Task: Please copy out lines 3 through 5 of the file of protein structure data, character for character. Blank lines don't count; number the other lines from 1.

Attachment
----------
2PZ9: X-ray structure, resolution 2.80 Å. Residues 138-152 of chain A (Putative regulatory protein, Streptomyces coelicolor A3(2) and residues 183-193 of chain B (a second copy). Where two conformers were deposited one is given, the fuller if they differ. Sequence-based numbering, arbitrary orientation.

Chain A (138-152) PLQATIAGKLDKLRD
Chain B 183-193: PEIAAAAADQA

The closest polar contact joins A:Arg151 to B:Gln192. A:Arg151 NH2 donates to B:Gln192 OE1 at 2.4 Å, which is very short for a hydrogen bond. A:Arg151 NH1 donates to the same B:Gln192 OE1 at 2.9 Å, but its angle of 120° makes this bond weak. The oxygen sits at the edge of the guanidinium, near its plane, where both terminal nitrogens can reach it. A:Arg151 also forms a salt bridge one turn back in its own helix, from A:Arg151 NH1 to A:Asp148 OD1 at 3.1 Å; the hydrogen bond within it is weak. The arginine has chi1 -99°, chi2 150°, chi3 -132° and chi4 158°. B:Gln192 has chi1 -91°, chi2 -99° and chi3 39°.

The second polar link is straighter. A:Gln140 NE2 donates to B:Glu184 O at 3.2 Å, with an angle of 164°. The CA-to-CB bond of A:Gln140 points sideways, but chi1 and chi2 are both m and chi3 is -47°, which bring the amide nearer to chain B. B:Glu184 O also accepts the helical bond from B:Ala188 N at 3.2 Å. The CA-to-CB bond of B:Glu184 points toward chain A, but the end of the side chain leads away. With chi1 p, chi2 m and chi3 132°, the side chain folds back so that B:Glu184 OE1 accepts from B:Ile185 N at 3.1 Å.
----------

Chain B 183-193: PEIAAAAADQA

The closest polar contact joins A:Arg151 to B:Gln192. A:Arg151 NH2 donates to B:Gln192 OE1 at 2.4 Å, which is very short for a hydrogen bond. A:Arg151 NH1 donates to the same B:Gln192 OE1 at 2.9 Å, but its angle of 120° makes this bond weak. The oxygen sits at the edge of the guanidinium, near its plane, where both terminal nitrogens can reach it. A:Arg151 also forms a salt bridge one turn back in its own helix, from A:Arg151 NH1 to A:Asp148 OD1 at 3.1 Å; the hydrogen bond within it is weak. The arginine has chi1 -99°, chi2 150°, chi3 -132° and chi4 158°. B:Gln192 has chi1 -91°, chi2 -99° and chi3 39°.

The second polar link is straighter. A:Gln140 NE2 donates to B:Glu184 O at 3.2 Å, with an angle of 164°. The CA-to-CB bond of A:Gln140 points sideways, but chi1 and chi2 are both m and chi3 is -47°, which bring the amide nearer to chain B. B:Glu184 O also accepts the helical bond from B:Ala188 N at 3.2 Å. The CA-to-CB bond of B:Glu184 points toward chain A, but the end of the side chain leads away. With chi1 p, chi2 m and chi3 132°, the side chain folds back so that B:Glu184 OE1 accepts from B:Ile185 N at 3.1 Å.